As a business and fundraising consultant, Pat Castleman drives about 1,000 miles a month. So when the Mill Valley, Calif., resident heard that she could "neutralize" the greenhouse gas pollutants emitted by her new Infiniti sedan, she jumped at the opportunity.
By signing up with DriveNeutral, a nonprofit launched in October by students at the Presidio School of Management in San Francisco, Ms. Castleman was able to calculate her "climate change footprint," using simple online calculators. To neutralize that footprint, she bought greenhouse-gas emissions reductions, also known as "carbon offsets." Castleman paid $25 to compensate for about five tons of carbon emissions a year - plus a DriveNeutral decal proclaiming her vehicle's carbon-free status.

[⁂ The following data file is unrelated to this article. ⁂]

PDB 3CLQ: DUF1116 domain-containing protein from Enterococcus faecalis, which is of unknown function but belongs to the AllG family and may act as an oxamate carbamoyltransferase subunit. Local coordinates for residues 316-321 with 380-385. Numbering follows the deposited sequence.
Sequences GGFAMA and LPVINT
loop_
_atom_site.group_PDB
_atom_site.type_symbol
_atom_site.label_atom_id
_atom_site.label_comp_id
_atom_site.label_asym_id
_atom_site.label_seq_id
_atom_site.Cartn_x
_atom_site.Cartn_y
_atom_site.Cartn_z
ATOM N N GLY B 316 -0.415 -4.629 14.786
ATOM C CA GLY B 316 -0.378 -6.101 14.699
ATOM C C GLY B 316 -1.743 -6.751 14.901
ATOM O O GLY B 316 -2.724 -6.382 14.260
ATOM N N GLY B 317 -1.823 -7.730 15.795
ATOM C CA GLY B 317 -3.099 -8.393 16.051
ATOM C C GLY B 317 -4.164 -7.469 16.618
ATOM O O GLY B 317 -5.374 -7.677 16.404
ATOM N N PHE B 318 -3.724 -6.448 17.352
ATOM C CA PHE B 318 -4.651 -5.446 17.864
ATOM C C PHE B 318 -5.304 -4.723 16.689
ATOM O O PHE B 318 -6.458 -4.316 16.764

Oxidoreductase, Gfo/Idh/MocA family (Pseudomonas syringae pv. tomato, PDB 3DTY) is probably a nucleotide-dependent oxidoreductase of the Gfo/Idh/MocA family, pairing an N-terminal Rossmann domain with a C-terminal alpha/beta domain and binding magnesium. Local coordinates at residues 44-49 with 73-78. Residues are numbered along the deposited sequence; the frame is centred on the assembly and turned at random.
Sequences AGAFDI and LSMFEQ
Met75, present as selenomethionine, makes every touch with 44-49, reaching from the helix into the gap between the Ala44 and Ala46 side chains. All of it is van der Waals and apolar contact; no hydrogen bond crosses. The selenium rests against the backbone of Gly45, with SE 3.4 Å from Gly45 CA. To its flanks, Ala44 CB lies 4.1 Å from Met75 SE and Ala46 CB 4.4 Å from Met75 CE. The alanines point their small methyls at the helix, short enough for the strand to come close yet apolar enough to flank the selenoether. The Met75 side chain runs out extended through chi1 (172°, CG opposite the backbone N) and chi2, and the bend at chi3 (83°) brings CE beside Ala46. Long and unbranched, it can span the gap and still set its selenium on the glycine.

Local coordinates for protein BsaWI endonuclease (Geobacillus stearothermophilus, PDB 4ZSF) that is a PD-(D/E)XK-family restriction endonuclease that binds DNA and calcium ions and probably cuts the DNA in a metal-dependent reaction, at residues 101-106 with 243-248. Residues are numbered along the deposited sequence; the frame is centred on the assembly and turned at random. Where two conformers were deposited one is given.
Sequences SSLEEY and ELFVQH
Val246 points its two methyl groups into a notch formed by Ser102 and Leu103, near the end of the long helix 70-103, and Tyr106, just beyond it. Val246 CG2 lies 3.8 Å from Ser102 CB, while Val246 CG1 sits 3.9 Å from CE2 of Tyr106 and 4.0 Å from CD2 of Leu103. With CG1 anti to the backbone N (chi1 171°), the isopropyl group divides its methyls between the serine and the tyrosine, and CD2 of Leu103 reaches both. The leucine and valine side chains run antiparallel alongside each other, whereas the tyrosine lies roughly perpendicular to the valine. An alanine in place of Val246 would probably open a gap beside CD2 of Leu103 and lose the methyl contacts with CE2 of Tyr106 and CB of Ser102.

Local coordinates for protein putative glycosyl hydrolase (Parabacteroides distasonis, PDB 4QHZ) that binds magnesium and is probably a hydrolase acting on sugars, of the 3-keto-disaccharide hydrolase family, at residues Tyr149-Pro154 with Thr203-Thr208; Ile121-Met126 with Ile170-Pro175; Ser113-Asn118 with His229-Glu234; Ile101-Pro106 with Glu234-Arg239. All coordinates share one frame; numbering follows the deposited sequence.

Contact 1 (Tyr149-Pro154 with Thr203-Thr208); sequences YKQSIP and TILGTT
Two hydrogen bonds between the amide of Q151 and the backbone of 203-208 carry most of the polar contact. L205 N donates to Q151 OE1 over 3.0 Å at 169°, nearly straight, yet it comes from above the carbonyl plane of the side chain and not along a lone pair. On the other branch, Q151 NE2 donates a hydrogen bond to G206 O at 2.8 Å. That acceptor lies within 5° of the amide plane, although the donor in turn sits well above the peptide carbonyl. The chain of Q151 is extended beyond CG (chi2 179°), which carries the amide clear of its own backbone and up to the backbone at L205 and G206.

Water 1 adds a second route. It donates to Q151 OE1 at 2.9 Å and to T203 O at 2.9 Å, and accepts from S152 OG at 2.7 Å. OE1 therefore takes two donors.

"I always feel slightly guilty when I'm driving around the Bay Area," says Castleman. "This seemed like a great way to contribute until we can develop alternative energy."
Although the United States is not a signatory of the Kyoto Protocol, an international treaty that imposes mandatory greenhouse-gas reductions beginning in 2008, a growing number of cities, states, and businesses are developing market-based programs to buy and sell pollutants that contribute to global warming. These initiatives include underwriting clean energy technology or purchasing carbon offsets generated by planting forests or recapturing methane gas released from cow manure.
DriveNeutral and its competitors signal a new, consumer-oriented approach to the fledgling greenhouse-gas emissions market. But although most climate-change analysts support the concept of buying individual offsets, they are quick to point out the pitfalls.
"It's 'buyer beware,' " says Mark Trexler, president of Trexler and Associates, a climate services company in Portland, Ore. Without a government-imposed cap on emissions, he says, it's difficult for consumers to know if the pollution reductions they paid for actually took place.